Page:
For energy traders, or any investor simply looking to profit from the oil sector, the question of the day is: “Where are oil prices headed next year?” That’s a loaded question if I’ve ever heard one.
To answer it, we need to have some notion not only about what the U.S. economy will look like, but also what global shakeups will arise 2012. Will Europe, with all its woes, fall into deep recession? How will new international sanctions on Iran affect the world’s supplies?
Well, I was taught at an early age that you never answer a question with a question. So, let’s take a look at what we know — and how we don’t necessarily need the answers to life’s most intriguing questions to profit from the energy sector.
The U.S. Economy
Signs of real strength in the U.S. economy have been popping up in the second half of 2011, but whether that will carry over to the new year, depends on who you ask. Despite what you think of the National Association of Realtors (NAR) and its admittance of a 14% overcount of home sales reported since 2007, its latest data, along with some other housing statistics, do point to a bottom on the horizon.
Recent holiday retail sales data also indicate consumers are still willing to spend when given a purpose. New unemployment claims have fallen to levels not seen since 2008, and an improving labor picture can only aid a recovery and demand for oil.
What day is it? Because that’ll go a long way in determining where the current sentiment on the euro zone crisis lies. It’s almost a foregone conclusion that Italy won’t end 2012 as a member of the European Union. We know the end game, and the daily headlines are simply tiny steps along the way.
Watching the euro-melodrama is like watching those romantic comedies where you know the guy ends up with the girl, but you never know how he’ll arrive at that point.
The European Central Bank is pulling out all stops to keep the euro zone’s financial markets liquid. Witness its recent lending of a record $645 billion to 523 banks at the average of its benchmark rate, currently 1%.
The severity Europe’s inevitable slowdown will hit not only global oil demand. It’ll also have a major impact on the U.S. economy, and one result could be less domestic demand for energy as well.
Despite the turmoil in Europe and the uncertainty over where China’s economy will land, the International Energy Agency is predicting global oil demand will rise 1.4% on the strength of countries like India. Does anyone else see the inherent flaw in relying on emerging markets to save the day?
With 2012 being an election year, it’s no secret the current administration would enjoy nothing more than to have sub-$85 oil prices — and the accompanying reduction in gasoline prices — to tout on the campaign trail. Which is why the recent decision by Congress and the EU to place sanctions on Iran in an attempt to curb its nuclear weapons program were initially met with lukewarm interest by the president.
State Department spokeswoman Victoria Nuland said U.S. officials were looking at how to implement the sanctions in a way that “maximizes the pressure on Iran while causing minimum disruption for friends and allies of the U.S.”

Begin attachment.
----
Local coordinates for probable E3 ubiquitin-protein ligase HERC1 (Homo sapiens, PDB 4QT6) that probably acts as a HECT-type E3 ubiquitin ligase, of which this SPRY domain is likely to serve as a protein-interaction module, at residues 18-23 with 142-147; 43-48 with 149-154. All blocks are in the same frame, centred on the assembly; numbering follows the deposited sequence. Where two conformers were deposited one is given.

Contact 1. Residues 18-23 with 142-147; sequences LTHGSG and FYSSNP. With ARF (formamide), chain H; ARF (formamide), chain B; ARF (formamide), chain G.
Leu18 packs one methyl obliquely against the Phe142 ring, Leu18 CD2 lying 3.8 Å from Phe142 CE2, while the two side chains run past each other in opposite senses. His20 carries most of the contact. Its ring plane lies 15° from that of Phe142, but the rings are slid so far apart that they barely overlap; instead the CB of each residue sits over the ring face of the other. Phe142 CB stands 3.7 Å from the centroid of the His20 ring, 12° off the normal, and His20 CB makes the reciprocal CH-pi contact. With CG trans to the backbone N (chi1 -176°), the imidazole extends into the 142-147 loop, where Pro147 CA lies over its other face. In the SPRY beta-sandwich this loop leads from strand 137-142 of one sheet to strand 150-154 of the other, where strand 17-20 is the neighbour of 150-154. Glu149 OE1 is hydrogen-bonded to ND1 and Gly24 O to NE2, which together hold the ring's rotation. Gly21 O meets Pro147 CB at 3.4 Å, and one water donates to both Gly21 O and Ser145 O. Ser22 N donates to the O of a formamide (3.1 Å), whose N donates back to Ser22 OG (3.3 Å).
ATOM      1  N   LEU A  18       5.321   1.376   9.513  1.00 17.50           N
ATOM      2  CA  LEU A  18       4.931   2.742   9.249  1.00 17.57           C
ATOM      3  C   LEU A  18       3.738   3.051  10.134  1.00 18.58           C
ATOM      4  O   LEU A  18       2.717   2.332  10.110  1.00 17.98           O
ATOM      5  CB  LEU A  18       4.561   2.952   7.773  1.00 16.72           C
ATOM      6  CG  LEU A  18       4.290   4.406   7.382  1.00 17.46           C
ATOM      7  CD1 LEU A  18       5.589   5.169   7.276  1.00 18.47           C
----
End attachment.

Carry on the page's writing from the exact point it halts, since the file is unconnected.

Good luck with that strategy.
Ideally, other countries would increase oil production to offset any decline from Iran. However, the best candidate for that, Saudi Arabia, has shown no signs it’s prepared to boost output.
Just so we’re clear, successful sanctions will in all likelihood result in lower global supplies and higher prices. Talk about a lose-lose situation.
Where Do We Go From Here?
One thing we know for certain about 2012 is that it’s full of uncertainty. But that’s nothing new. We just traded our way through a 2011 that was as uncertain as any year in recent history.
Still, no matter what the headlines are next year, outside of a severe global contagion from Europe, I would expect oil prices to continue the trend they’ve been on the past couple years. This year will mark the third in a row that the average price of crude oil has risen. An average price hovering around current levels ($100 or so) for 2012 won’t be surprising.
So How Do We Profit?
Simple as it sounds, banking on slightly elevated oil prices in an uncertain global economy is what we’re facing. Given that this is what we experienced in 2011, there’s no need to reinvent the wheel. The safe bet would be an exchange-traded fund that tracks oil or the large conglomerates like ExxonMobil (NYSE:XOM) or Chevron (NYSE:CVX), both of which are poised to finish the year with 15% returns.
But for my money, another oil conglomerate that’s been beaten up provides better risk-reward potential. Not to mention it’s headquartered and operates out of a part of the world where energy demand continues to remain robust, rising every year since 2004. That country is Brazil, and the company is Petrobras (NYSE:PBR).
As of today, the stock is down over 30% on the year. It’s stumbled in recent times as a result of some changes in its capital structure to help quickly fund expansion and exploration of new discoveries. Petrobas discovered three new significant offshore oil fields in the past few years, including Tupi, the largest new find since 2000. However, this has resulted in spending that exceeds cash flows.
Engineers with Petrobras estimate Brazil is sitting on over 12 billion barrels of oil, and because of Petrobras’s recent stumbles, the stock is cheap — trading at just 7.4 times future earnings. While oil prices will certainly have an affect on Petrobras’s profitability, it has a few more strengths than a lot of its peers do.
As of this writing, James Mack doesn’t own any of the stocks mentioned here.